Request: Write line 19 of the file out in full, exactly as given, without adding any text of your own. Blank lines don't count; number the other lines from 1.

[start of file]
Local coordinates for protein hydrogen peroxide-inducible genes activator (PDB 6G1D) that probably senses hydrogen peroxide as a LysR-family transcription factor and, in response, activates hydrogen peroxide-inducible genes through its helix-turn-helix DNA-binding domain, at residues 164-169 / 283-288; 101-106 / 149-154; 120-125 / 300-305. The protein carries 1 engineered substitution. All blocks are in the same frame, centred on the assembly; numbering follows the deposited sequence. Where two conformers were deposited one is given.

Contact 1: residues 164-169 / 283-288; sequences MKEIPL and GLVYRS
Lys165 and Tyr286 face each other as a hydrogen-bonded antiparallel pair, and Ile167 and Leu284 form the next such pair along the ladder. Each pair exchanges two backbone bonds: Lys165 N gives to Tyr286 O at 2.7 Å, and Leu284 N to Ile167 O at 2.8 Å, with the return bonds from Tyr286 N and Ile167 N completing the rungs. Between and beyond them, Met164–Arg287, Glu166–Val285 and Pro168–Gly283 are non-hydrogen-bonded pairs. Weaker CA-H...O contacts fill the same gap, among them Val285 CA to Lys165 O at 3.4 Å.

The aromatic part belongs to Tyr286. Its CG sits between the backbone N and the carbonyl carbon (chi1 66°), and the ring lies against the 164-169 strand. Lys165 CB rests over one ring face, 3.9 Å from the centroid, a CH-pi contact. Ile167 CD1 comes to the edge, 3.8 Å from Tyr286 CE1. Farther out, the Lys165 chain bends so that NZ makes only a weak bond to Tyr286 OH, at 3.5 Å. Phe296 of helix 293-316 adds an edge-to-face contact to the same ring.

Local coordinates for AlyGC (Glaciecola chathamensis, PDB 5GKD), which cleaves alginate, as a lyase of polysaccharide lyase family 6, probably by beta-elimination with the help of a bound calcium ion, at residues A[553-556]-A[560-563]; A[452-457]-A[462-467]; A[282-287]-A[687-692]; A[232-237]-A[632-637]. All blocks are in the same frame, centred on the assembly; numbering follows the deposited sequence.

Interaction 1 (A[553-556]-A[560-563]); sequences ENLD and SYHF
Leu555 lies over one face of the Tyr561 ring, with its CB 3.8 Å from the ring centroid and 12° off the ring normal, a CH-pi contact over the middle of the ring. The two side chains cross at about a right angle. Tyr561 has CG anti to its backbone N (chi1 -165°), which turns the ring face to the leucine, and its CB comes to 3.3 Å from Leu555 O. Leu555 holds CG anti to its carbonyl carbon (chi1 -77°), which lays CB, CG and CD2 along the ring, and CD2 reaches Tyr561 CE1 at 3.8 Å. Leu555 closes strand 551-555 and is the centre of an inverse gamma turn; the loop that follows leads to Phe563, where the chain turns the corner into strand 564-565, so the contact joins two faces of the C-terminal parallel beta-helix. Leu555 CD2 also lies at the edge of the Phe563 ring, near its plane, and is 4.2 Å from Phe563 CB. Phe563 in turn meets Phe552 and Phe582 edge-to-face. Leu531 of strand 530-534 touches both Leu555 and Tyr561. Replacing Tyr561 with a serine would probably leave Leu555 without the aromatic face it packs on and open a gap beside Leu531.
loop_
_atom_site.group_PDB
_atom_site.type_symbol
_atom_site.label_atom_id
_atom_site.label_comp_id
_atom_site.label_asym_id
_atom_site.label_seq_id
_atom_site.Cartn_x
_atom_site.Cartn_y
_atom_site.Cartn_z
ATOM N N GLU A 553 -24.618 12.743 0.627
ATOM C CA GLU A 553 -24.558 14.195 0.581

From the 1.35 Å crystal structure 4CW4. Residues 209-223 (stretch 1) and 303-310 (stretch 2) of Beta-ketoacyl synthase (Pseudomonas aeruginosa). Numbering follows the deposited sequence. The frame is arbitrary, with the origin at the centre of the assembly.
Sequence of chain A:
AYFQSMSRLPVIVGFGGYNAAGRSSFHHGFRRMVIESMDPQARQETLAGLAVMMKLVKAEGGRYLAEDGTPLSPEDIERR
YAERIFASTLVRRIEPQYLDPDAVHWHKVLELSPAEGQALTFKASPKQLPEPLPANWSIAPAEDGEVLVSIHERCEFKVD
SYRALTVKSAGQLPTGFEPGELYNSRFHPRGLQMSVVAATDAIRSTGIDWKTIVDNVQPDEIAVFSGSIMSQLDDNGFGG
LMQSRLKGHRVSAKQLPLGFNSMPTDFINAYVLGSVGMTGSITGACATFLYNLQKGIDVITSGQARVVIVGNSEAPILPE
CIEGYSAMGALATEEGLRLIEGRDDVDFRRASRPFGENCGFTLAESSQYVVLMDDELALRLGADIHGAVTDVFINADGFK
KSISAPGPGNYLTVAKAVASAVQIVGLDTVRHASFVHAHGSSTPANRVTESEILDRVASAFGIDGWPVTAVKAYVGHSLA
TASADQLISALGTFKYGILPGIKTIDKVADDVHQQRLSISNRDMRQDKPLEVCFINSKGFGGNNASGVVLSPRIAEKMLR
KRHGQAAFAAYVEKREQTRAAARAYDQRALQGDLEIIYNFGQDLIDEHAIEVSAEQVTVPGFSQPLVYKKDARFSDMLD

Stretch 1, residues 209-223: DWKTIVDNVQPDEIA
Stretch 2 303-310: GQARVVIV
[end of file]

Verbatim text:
ATOM C CA GLU A 553 -24.558 14.195 0.581